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Does childcare and the life-balance myth contribute to the equal pay gap?

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Sankar, Carol
Publication Date: 
19 Jun 2017


I recently learned how blessed I am to have a flexible business model that allows me to impact leaders around the world while maintaining my presence as an active mother. My husband and I recently began considering hiring a part-time caregiver to assist with our son next year after school, as our schedules are extremely hectic.

It is a topic we have explored in the past, but we always manage to maintain a healthy family balance. However, my husband’s schedule is extremely hectic throughout the week, and I am traveling more now than in recent years. We consulted with a private service to discuss our options and I received the shock of my life: the price! A whopping $4,000 per month for after-school care with school dismissal pickup and holidays at our home. Basically, two to four hours per day.

In retrospect, childcare was not an issue when I was young. I was raised in a culture where there were always elders in our community who looked after the children. In elementary school, my grandmother used to babysit my 3rd-grade teachers' son for only $25/week. In return, I had a free ride to school daily. He became part of our family and even called my grandparents his own. I never knew the cost of childcare.

My mother-in-law came to live with us for the first year after the birth of my son, then moved nearby for the next seven years to care for her first-born grandchild. Now, she is aging and the thought of the burden of driving a middle school kid to soccer practice and taking him home seems too much for her, in my opinion. But I never knew the value of her contribution to the success of our family over the past 11 years.

Theory: Is the value of quality childcare a factor in the absence of women leaders?

Understandably, childcare is a business, which does not participate in usury laws and standards. Great childcare providers and business owners create safe and caring environments to support children for parents to continue to maintain financial stability, which you can't put a price on. However, if women continue to earn less than men in the workplace and in business, how does the cost of childcare affect their ability to elevate professionally?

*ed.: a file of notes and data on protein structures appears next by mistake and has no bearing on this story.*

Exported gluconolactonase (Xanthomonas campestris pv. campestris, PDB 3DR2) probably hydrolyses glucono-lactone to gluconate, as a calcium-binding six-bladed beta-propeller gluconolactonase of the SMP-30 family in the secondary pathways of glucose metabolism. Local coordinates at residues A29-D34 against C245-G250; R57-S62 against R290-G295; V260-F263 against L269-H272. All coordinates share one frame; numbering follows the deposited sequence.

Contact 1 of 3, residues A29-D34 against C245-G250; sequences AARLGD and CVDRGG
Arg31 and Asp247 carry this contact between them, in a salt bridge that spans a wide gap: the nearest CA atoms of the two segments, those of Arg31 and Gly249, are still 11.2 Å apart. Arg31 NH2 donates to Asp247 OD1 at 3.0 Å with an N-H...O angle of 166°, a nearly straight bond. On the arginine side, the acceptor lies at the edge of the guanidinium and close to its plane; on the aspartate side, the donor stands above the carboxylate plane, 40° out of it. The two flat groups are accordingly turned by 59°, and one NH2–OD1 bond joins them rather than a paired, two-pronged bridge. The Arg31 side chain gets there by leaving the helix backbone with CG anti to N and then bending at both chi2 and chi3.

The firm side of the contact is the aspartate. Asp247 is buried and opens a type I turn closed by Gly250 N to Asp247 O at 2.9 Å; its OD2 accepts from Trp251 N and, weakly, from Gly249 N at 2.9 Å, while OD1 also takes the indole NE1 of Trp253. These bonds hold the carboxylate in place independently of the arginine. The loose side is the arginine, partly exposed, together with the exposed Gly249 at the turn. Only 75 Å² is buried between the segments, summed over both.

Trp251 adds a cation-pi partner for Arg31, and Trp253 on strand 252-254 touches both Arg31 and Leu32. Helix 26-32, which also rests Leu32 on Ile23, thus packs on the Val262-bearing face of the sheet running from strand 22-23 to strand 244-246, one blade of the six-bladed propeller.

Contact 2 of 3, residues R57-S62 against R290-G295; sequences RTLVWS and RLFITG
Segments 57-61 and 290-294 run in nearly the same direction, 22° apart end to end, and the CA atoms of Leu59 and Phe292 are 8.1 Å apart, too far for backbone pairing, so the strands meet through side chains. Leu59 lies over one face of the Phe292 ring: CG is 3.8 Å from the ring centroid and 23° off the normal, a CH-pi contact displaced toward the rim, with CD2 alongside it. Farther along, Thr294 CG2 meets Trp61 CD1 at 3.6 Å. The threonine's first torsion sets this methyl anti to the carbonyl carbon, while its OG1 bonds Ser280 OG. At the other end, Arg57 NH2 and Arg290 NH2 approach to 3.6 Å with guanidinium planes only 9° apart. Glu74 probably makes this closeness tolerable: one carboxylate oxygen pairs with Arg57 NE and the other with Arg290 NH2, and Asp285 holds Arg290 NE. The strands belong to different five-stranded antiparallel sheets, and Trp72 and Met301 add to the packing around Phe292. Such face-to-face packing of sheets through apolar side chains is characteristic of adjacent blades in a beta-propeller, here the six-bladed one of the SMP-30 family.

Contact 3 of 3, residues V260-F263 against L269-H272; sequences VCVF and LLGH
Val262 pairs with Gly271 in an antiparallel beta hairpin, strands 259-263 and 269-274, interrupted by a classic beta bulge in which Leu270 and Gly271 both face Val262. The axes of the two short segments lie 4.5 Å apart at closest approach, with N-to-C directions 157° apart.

Can the average woman, who is climbing the leadership ladder, afford an annual investment of $48,000? More importantly, are women financially penalized by life interruptions? Recently, I had a colleague who had to make this choice: Invest $57,000 per year into childcare after the birth of her twin girls or become a stay-at-home mother as a way for her family to save money. The decision for her to walk away from her partner-level accounting position was tough. She felt lost after investing the last 10 years of her professional journey climbing her way into management, then losing her seat at the table to raise a family.

A recent blog by BB&T Bank on women and retirement stated, “Women face special challenges when planning for retirement. Because their careers are often interrupted to care for children or elderly parents, women may spend less time in the workforce and earn less money.” For high-achieving women who aspire to ascend into leadership, the choice is critical.

Ambitious women who want it all are often forced to decide the value of their seat at the table and when to sit. It is a high price to pay; however, it is a factor that needs to be discussed when identifying all of the issues which contribute to gender and compensation inequality for women leaders. There is a restart element which commences with every life choice, and women carry the emotional and professional sacrifice of not being counted. In the end, the investment in childcare, whether financially or via professional leave, does contribute to the gender equality narrative of normative expectations for professional women leaders seeking to shatter the glass ceiling.

-reprinted from Forbes